I’m bringing you on a personal journey: mine. I strongly believe we can all learn from one another and I hope by sharing this story, it will make you ask yourself some questions. This is the goal of making you rethink your current situation.
You see, like many of you, I come from a broken family. There was a lot of violence in my daily life. No child should ever grow up in that kind of dark atmosphere, but sadly a lot of them, do!
I am an only child and I learned very quickly what “hate” felt like.
My dad was a hard-working man who spent more than 80 hours a week at work while my mom stayed home with me. I realised pretty young that I wasn’t wanted and nothing would ever be good enough, no matter how hard I tried.
She beat me every single day. Put me in diapers and made me parade in front of the big window in the living room when friends would walk by. She would scream and swear, shout for everything and nothing at all. She would pick up the phone and act as if she was talking to the police, saying I had been a very bad girl, then made my suitcase and put me in front of the door. We were “waiting” for the police car to come and get me. I was going to jail. That’s what she told me many times and every single time, I was certain I was going to jail forever!
I spent many days in my teens wishing her dead! No, I wasn’t a Christian at that time and knew nothing about God. And the fact that my dad wasn’t present didn’t help at all. He was trying to escape the madness so he stayed at work as much as he could. And when he came back, he drank himself into a coma accompanied by my mom.
That’s why I learned to drive at around 12 or 13 years old. I could drive them back at our house all the while my dad passed out in the back and mom sitting in front. At 16, I was already a very experienced driver!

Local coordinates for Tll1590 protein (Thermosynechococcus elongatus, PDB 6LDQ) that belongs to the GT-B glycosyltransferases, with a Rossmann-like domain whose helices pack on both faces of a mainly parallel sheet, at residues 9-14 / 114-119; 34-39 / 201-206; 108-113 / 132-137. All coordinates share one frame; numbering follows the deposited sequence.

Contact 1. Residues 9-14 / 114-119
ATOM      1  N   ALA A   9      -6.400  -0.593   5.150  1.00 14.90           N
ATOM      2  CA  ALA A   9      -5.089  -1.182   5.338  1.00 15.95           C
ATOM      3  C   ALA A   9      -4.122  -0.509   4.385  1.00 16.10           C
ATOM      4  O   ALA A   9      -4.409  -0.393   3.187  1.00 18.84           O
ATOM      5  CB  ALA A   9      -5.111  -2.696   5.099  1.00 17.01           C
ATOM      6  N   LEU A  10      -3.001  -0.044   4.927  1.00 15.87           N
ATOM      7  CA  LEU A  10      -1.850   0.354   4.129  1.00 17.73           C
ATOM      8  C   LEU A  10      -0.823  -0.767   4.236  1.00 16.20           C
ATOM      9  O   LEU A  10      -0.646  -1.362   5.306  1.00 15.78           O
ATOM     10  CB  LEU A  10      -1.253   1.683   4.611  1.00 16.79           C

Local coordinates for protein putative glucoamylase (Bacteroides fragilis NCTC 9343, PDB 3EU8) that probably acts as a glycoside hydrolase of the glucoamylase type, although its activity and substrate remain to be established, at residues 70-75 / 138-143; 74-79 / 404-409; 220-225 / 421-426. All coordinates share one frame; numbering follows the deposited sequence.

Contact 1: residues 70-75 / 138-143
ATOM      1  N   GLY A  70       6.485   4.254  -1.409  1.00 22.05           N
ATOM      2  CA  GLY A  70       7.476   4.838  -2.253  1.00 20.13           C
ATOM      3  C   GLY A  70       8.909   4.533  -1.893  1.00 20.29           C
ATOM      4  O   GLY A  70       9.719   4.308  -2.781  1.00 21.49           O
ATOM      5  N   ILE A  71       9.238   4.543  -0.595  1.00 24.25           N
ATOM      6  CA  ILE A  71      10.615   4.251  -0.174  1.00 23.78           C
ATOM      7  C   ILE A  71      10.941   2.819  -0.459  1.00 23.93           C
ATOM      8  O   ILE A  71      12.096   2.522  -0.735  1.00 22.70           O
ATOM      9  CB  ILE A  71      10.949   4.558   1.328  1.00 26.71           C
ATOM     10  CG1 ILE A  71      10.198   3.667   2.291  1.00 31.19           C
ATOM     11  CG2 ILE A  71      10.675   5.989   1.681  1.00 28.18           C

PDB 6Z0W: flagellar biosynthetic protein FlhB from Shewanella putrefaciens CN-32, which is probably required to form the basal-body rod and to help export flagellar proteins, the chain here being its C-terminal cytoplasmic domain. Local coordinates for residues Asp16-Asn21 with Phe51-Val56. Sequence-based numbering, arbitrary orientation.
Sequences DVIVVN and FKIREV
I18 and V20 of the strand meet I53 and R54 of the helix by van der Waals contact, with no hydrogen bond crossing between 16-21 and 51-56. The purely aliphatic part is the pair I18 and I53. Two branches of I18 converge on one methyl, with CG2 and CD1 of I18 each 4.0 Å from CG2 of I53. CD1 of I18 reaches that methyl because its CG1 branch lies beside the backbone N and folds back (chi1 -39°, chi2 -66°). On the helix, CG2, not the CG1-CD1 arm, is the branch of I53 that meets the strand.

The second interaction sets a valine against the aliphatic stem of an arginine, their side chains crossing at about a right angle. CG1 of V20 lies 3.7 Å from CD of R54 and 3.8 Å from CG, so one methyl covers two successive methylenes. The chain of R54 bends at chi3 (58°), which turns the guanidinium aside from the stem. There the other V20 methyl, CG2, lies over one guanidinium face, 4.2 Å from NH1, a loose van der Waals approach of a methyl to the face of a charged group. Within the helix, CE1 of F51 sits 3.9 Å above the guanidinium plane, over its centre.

Life eventually went on, and I moved out at around 20. I had a nice job and a decent apartment apart from the fact that the bathroom ceiling in the shower fell on my head! But that’s another story…
I was at least finally away from the beast! Through the years, she remained an angry and frustrated woman. But still, she could show some love on some occasions and it felt good when she did. Surprisingly, when I was sick, she was the best mom ever! But she went back to her old self as soon as I started to feel better.
Things changed and fast
In my forties, my dad got sick. The first time, I was on the road with my then boyfriend (we were driving tractor trailers in the United States), and my dad told me, over the phone, he had prostate cancer. I was in Las Vegas, very far from home.
After being operated on, dad beat cancer only to get some more bad news a few years later, that he had stage IV colon cancer. My dear father stayed strong during the battle. He fought so hard because he didn’t want to leave my mom behind. He knew she was very dependent on him. She didn’t even walk 20 feet outside to go get the newspaper. She knew nothing about paying bills, could not drive and was afraid of her shadow. Dad knew all that, and the more death’s door was knocking the more he became very angry and frustrated.